Fire restoration continues at church
In the early morning hours of Oct. 7, fire struck inside St. Mary’s Catholic Church. Police say two TV sets were stolen, as was a case of sacramental wine. The upstairs, sanctuary and fellowship hall were damaged to the tune of an estimated $100,000, destroying much of the electrical equipment and forcing the pews to be removed and thoroughly cleaned.
Then the fire went out.
The damage, some of it, could be repaired. The building is still standing. The alleged perpetrator was captured. The half-century-old mosaic of the crucifixion, and similar designs of the Virgin Mary and Lady of Fatima still look down at a roughly 225-family parish that can’t wait to get back.
“We’re hanging in there,” Father Lou Ruoff said Wednesday afternoon, making his way through the newly-empty sanctuary. “(The mosaic) was the one thing that people were most concerned about. It came from Italy about 50 years ago.”
Ruoff stepped into the hallways, still cluttered with debris from the ceiling and walls and blackened from smoke and heat.
“It’s amazing,” he said, indicating a now-empty closet. “We had a couple hundred candles for different occasions, and they all melted.”
Back in the sanctuary, fire restoration crew chief Valerie Troll, of the Newport News restoration group Peerless, watched her employees polish some of the damaged areas.
“It’s very sad,” said Troll, who attended St. Mary’s schools in Maryland as a child. “But it’s coming along very, very well.”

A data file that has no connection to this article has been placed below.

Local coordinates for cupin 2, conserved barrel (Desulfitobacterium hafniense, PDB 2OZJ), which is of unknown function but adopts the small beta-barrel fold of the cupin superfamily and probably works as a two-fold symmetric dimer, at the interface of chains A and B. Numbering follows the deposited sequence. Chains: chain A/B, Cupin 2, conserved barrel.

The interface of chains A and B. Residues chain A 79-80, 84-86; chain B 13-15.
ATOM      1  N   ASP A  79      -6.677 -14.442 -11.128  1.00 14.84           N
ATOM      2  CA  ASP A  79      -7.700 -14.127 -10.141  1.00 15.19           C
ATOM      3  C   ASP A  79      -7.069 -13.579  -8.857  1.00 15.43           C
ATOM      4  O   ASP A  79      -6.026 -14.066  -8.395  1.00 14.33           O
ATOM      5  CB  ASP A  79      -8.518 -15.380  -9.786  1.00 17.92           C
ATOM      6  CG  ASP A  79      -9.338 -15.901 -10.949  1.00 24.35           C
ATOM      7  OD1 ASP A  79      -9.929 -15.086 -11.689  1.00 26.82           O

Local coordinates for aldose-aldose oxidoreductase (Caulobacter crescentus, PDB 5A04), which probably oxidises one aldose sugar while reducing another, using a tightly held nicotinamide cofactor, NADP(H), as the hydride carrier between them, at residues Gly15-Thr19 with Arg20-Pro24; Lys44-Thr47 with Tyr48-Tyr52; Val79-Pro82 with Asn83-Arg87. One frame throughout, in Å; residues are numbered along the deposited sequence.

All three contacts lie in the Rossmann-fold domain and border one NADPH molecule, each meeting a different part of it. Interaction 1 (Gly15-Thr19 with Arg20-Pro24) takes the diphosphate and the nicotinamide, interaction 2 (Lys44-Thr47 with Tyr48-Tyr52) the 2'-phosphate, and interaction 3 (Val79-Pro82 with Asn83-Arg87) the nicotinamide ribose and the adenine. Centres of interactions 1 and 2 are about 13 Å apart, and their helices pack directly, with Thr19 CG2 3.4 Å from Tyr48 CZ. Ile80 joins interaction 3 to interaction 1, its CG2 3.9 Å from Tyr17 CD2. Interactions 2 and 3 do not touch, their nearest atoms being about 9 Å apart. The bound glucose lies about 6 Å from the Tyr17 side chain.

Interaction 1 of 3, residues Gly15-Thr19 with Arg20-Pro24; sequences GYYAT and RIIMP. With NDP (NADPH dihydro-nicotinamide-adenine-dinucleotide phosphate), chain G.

Workers used a platform to lift them to the roof so they could clean off the smoke damage.
They mopped up the brick walls so they could be repainted. The pews were taken back to the Peerless shop to be given a special treatment in order to repair the smoke and heat damage.
Though parishioners had hoped to be back in the church by Thanksgiving, they now look toward Christmas.
“The Christmas season is very special and dear to everyone,” said J.J. Marx, “but to have your place where you come together as a religious community and celebrate the holidays is even more special. We can celebrate the fact that the building is still there. We came close to it being gone, and we have something to look forward to getting back into. The kids are looking forward to getting back into Sunday school.”
Less than a week after the fire, James Dean Henderson, of Linden Road, was arrested and charged with burglary, arson and grand larceny in the incident, and police spokeswoman Debbie George. Police have since said they don’t expect any further arrests.
Henderson, who is currently being held at the Western Tidewater Regional Jail, will have a Nov. 21 preliminary hearing in Suffolk’s General District court.
Soon after the church burned, Baker Funeral Home offered to act as a substitute sanctuary. The church members accepted that offer.
“Thank God for Robert Baker and his Home,” Marx said. “It was a very nice thing for him to do.”
Once the sanctuary is fixed, Ruoff said, he plans to hold a dinner for the parish.
“We’ll pray and give gratitude,” he said. “They’ll be happy.”
That’s pretty obvious.
“We will recover,” Marx said. “We will rebuild. We will go on, and we’ll be in our church for Christmas. The consolation is that the building is still there, and we’ll move on and go down the road together.”
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